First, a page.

At just after 7.00pm on a hot, clear September evening last year, 27-year-old Patrick O’Conner was riding his bike west on Fulkerth Road in Turlock when he was struck from behind by a 1999 Toyota traveling at 55mph. The force of the impact threw Patrick off his bike, causing him to suffer severe and ultimately fatal injuries. The driver of the Toyota, Vanessa Carrillo, reportedly paused momentarily before speeding away from the scene, leaving Patrick to die in the road.
The 21-year-old Carrillo continued driving until she reached her home in Patterson, a few minutes west of Turlock. Upon arriving, she waited for an hour before telephoning 911 to report that she thought she may have hit a dog in the road.
After further questioning, Carrillo divulged that, in fact, she realized she had hit a person when she saw the body lying in the road behind her.
But it wasn’t until December 22nd, more than three months after Patrick’s death, that an arrest warrant was finally issued in the case. Carrillo was charged with Felony Hit and Run, and Vehicular Manslaughter without Gross Negligence, which is a misdemeanor.
But in the weeks immediately following the accident, in the midst of his grief at the sudden violent loss of his son, Patrick’s father, Jim O’Conner recognized that something wasn’t right. Why hadn’t the driver who killed Patrick been arrested or charged? On October 6th, a month after the accident, O’Conner wrote to the Department of Justice questioning why, despite her own admission of responsibility, Vanessa Carrillo was still free.
He was particularly dismayed by what he felt was a “cavalier attitude and lack of action” shown by assistant District Attorney, John R. Mayne, whom Jim O’Conner had expected would pursue more serious charges against Carrillo. Angry and frustrated, O’Conner researched the criminal history of Vanessa Carrillo, and discovered four recent convictions for moving traffic violations in Stanislaus County. Notably, Carrillo had been convicted twice of driving at unsafe speeds, a pattern of behavior which witnesses claim may also have been a major factor in the death of Patrick O’Conner. Carrillo’s last conviction for speeding occurred less than a year before she hit Patrick with her car.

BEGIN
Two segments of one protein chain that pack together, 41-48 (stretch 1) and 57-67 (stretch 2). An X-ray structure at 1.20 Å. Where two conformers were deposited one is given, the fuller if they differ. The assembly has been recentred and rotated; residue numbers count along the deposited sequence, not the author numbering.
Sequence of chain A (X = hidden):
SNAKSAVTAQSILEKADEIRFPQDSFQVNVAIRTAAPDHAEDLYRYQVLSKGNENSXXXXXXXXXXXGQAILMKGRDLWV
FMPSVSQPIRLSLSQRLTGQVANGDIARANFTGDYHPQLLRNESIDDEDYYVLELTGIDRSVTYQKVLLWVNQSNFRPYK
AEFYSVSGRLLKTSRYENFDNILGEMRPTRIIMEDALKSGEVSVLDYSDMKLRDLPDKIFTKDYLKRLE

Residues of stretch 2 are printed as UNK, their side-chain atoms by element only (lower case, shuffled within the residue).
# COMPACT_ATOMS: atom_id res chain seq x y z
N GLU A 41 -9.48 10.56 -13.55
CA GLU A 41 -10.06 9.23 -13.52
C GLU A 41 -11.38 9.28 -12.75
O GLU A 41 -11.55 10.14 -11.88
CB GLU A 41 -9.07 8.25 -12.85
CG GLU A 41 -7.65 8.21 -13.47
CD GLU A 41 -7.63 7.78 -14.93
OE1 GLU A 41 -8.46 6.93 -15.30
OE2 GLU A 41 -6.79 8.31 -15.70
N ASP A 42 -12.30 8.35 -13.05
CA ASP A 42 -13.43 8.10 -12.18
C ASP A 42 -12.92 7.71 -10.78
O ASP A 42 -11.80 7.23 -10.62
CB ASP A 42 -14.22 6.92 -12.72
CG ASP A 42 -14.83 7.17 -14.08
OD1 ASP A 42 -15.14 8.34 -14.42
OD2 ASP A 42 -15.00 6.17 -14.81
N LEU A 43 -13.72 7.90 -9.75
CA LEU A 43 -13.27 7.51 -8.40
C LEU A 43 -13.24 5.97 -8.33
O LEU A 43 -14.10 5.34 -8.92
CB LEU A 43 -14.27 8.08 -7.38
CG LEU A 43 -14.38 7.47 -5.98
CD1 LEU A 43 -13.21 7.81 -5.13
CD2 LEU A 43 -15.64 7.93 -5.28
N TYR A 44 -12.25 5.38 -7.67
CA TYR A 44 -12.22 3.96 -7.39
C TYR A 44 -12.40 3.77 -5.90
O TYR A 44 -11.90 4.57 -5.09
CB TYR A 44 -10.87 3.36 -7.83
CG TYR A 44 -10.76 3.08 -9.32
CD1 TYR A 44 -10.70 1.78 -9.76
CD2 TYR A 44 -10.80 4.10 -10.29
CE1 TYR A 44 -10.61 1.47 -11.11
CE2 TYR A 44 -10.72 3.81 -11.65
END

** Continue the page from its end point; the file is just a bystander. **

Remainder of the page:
Jim O’Conner claims that, in a phone conversation he had with Mayne, the assistant DA stated “that he was aware of Vanessa Carrillo’s driving history, and of this Vehicular Manslaughter case”. O’Conner went on to express his frustration that Carrillo had not been detained or charged, adding that he hoped the case would receive immediate review.
Shortly after Carrillo was finally arrested in December, Jim O’Conner met with the Stanislaus County District Attorney, Birgit Fladager. In the meeting, he expressed his consternation at the formal charges, which he and his family felt did not accurately reflect the severity of the crime.
O’Conner suggested that he thought Carrillo should face charges of Second Degree Murder with Implied Malice, a more serious charge which involves an “unintentional killing caused by extremely reckless behavior”. Specifically, the Implied Malice contingent assumes that “the defendant knew about the danger of the acts (in this case reckless driving), yet consciously and deliberately disregarded the danger to human life”. According to Jim O’Conner, Mayne refused to consider the more serious charge of Implied Malice in the death of Patrick.
The program given out at Patrick O’Conner’s memorial in September shows several pictures of a handsome, athletic young man with a disarming smile. The services, one in Northridge where he was born, and one in Sacramento, where he lived and worked as a tax consultant, were attended by friends of Patrick from all over the country. The assembled mourners reflected upon a promising life cut short, and a warm personality who would be terribly missed.
As Jim O’Conner revealed in an email to Talking Treads:
“Pat had a lot of great friends in Sacramento. He loved that city and had many friends there. He was training for the Iron Man competition.”
Vanessa Carrillo is due to be arraigned on 3rd March in Stanislaus County.